Another boil order issued in Fredonia

Here we go again. For the second time in less than four months, village of Fredonia users are under a boil-water order.

On Wednesday afternoon, the Chautauqua County Health Department issued the order after a disruption at the treatment plant led to water with elevated levels of turbidity entering the distribution system. This water could contain harmful microbes. Boiling the water kills bacteria and other microbes that may be present.

All Fredonia water customers, including those in the town of Pomfret, must boil water used for drinking, cooking, making ice, brushing teeth and making coffee until further notice. Water must be brought to a rolling boil for one minute then cooled prior to use.

Once turbidity levels have fallen to acceptable levels, the Health Department noted, the village will collect water samples on consecutive days to make sure the water is safe. Notifications and press releases will be used to inform the public when the boil water order is lifted.

In April, Dunkirk Mayor Wilfred Rosas made a proposal to have the city of Dunkirk provide village residents with water through its newly refurbished and state-of-the-art treatment facility on Lake Shore Drive. In the plan, Dunkirk would supply 1.3 million gallons of water per day to Fredonia. It would come through three connections: through the Vineyard Drive pump station the communities share, and two Route 20 linkups on either end of the village. The Route 20 infrastructure belongs to the North County Water District, but Dunkirk is the sole supplier of that.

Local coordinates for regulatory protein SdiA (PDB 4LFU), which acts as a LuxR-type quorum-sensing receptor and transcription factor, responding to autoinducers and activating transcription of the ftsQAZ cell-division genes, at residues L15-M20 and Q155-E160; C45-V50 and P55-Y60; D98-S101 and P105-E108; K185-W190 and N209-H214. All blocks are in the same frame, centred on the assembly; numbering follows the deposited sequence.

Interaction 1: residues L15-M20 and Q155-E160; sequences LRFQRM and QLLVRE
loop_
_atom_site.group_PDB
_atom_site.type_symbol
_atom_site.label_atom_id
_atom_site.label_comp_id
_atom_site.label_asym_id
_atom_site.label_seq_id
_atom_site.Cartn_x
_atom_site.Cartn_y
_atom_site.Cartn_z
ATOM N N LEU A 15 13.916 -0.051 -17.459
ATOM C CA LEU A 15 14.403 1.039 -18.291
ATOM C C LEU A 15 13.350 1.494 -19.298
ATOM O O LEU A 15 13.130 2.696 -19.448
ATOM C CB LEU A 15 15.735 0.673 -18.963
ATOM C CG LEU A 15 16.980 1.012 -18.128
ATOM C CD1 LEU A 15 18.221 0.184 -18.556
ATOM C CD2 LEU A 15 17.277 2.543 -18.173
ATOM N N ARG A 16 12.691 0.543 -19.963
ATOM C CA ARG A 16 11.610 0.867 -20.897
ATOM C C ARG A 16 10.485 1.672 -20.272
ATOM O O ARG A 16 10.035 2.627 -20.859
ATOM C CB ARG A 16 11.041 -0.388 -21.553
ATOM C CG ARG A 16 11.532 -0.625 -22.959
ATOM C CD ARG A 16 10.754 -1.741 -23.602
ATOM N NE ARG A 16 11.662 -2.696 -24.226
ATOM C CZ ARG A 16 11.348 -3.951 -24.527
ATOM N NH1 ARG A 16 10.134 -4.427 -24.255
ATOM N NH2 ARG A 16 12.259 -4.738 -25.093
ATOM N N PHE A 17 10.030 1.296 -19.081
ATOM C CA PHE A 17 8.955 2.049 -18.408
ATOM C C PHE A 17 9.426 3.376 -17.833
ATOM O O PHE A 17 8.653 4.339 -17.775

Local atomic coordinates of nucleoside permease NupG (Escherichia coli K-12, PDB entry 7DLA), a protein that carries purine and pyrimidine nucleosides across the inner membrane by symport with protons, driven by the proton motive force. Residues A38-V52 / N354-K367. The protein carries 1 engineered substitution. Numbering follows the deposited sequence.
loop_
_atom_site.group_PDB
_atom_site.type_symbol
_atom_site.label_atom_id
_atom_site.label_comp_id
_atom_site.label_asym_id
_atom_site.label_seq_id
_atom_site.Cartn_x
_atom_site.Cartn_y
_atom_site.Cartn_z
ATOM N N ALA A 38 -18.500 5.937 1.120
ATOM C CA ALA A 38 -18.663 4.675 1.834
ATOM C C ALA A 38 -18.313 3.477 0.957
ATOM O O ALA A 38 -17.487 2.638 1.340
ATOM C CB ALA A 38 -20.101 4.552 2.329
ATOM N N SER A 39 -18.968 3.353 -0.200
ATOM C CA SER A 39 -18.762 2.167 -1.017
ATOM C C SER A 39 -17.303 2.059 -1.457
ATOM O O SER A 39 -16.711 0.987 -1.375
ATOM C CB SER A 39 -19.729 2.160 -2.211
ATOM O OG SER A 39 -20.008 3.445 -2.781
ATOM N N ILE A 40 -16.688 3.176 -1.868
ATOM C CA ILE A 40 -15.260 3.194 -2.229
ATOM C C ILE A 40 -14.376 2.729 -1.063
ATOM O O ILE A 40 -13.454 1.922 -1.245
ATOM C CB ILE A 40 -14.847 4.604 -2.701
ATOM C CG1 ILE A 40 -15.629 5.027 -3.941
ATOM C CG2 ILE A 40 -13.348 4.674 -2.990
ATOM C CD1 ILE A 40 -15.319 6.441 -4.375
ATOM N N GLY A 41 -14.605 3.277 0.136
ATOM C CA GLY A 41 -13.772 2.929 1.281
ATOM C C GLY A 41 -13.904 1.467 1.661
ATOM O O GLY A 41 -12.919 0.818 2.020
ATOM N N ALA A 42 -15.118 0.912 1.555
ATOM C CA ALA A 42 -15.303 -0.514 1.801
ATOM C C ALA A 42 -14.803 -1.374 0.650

Last month, the village approved a comprehensive study of its water issues that will consider doing business with Dunkirk. The village Board of Trustees approved the study by a 3-2 vote. Voting in favor were Republican Trustees David Bird, Jon Espersen and Nicole Siracuse. The “no” votes came from Democrat Trustees James Lynden and Michelle Twichell.

On Feb. 26, a boil-water order was put in effect for a similar issue at the treatment plant. Elected village leaders blamed equipment malfunctions with a pump, and not human error, for causing that disruption. The order lasted for four days.

This is the sixth such crisis in the village since 2009.


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